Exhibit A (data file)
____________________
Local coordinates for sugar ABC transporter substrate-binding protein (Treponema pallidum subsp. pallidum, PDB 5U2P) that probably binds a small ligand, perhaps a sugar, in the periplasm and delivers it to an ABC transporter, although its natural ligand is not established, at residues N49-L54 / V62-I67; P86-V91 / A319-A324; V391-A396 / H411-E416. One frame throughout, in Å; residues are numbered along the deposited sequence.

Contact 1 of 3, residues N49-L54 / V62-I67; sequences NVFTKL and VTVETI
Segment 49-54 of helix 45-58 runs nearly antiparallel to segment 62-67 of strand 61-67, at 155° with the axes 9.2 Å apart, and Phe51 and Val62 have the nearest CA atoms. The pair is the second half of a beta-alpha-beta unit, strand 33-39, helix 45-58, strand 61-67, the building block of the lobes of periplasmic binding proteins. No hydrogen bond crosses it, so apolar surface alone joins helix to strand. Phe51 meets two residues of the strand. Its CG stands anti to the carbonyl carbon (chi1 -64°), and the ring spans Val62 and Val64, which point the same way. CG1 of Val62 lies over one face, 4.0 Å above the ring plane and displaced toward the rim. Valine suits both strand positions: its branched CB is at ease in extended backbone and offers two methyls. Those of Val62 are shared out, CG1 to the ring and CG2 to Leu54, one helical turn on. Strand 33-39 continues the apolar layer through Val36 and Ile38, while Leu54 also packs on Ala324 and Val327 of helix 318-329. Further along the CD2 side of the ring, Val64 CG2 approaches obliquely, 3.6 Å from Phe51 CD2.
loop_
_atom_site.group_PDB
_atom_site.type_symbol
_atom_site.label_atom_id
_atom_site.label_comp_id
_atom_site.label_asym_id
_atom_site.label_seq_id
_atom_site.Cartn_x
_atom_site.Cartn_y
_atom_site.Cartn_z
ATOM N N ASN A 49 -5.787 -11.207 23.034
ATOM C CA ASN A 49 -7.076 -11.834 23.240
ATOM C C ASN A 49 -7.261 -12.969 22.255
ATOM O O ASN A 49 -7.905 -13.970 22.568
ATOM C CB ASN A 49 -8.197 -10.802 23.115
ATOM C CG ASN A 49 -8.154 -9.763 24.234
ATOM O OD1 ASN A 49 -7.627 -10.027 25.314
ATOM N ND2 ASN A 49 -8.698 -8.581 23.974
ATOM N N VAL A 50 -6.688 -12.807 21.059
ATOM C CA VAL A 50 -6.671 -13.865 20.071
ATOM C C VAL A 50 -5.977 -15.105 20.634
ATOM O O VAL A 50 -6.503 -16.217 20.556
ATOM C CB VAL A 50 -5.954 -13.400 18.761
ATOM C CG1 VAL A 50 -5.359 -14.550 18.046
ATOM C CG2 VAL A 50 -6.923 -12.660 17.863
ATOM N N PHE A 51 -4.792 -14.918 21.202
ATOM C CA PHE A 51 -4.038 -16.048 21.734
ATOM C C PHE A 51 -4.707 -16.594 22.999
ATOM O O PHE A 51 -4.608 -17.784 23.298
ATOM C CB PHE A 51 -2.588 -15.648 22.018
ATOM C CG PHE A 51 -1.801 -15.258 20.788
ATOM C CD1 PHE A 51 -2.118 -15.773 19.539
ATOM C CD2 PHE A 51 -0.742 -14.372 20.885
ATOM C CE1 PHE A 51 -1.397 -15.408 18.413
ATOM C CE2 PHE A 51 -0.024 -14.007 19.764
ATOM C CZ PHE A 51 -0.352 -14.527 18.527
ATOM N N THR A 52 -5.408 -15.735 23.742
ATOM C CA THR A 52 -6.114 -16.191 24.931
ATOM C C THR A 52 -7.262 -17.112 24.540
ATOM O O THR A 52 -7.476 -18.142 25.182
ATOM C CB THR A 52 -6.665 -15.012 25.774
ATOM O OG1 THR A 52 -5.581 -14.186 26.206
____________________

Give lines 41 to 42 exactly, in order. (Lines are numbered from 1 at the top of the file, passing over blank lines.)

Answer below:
ATOM C CA THR A 52 -6.114 -16.191 24.931
ATOM C C THR A 52 -7.262 -17.112 24.540